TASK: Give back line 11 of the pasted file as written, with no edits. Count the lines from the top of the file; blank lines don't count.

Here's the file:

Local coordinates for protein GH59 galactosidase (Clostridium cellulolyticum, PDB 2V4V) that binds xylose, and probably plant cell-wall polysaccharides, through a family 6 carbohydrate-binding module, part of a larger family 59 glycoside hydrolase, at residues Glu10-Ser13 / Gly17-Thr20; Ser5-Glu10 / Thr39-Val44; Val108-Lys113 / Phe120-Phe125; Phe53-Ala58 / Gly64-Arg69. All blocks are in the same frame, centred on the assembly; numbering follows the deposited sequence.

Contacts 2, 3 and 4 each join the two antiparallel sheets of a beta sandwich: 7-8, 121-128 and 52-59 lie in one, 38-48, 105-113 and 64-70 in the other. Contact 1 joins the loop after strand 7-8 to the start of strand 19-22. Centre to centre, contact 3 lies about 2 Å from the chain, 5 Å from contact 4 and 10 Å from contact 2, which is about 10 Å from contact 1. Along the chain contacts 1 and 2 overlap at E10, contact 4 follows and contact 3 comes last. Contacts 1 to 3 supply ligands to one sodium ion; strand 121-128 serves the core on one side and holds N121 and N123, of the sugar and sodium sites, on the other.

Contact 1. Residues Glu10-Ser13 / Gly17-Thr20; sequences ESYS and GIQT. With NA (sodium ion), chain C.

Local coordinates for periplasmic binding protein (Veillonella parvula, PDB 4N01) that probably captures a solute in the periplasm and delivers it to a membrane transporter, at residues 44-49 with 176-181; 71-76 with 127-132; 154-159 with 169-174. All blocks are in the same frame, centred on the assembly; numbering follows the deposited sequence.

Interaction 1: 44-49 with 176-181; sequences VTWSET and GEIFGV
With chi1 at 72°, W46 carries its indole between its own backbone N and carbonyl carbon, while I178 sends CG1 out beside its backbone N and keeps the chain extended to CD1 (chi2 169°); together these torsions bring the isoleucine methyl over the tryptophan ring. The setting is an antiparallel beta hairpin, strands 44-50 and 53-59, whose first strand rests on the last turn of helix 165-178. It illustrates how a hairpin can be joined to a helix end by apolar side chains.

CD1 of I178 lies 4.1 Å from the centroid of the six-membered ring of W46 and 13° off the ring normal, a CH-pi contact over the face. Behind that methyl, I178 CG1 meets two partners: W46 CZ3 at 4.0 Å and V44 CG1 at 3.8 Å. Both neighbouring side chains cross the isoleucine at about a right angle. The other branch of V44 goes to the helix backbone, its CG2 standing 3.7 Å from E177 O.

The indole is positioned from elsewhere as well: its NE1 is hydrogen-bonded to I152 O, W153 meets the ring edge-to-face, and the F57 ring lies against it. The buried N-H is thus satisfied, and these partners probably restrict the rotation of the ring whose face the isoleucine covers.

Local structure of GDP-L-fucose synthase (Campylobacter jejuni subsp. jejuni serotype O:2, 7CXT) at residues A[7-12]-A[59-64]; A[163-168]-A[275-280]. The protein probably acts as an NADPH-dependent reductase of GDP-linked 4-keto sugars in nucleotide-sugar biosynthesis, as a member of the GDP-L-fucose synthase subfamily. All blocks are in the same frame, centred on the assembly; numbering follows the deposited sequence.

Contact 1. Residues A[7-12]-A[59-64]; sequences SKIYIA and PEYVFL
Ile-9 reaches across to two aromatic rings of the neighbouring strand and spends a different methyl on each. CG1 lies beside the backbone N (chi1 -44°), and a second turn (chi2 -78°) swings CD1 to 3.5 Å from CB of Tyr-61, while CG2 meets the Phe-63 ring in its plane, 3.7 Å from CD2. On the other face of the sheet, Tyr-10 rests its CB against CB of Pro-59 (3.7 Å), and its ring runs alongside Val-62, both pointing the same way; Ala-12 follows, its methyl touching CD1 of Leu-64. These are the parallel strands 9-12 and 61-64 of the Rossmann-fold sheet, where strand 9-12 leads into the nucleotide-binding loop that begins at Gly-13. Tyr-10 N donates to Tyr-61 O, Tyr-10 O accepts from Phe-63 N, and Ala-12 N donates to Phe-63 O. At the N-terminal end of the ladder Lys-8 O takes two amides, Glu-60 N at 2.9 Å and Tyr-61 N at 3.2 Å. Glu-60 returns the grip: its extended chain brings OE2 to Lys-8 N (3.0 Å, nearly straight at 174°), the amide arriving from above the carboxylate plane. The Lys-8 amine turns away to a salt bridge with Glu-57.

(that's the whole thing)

Ile-9 reaches across to two aromatic rings of the neighbouring strand and spends a different methyl on each. CG1 lies beside the backbone N (chi1 -44°), and a second turn (chi2 -78°) swings CD1 to 3.5 Å from CB of Tyr-61, while CG2 meets the Phe-63 ring in its plane, 3.7 Å from CD2. On the other face of the sheet, Tyr-10 rests its CB against CB of Pro-59 (3.7 Å), and its ring runs alongside Val-62, both pointing the same way; Ala-12 follows, its methyl touching CD1 of Leu-64. These are the parallel strands 9-12 and 61-64 of the Rossmann-fold sheet, where strand 9-12 leads into the nucleotide-binding loop that begins at Gly-13. Tyr-10 N donates to Tyr-61 O, Tyr-10 O accepts from Phe-63 N, and Ala-12 N donates to Phe-63 O. At the N-terminal end of the ladder Lys-8 O takes two amides, Glu-60 N at 2.9 Å and Tyr-61 N at 3.2 Å. Glu-60 returns the grip: its extended chain brings OE2 to Lys-8 N (3.0 Å, nearly straight at 174°), the amide arriving from above the carboxylate plane. The Lys-8 amine turns away to a salt bridge with Glu-57.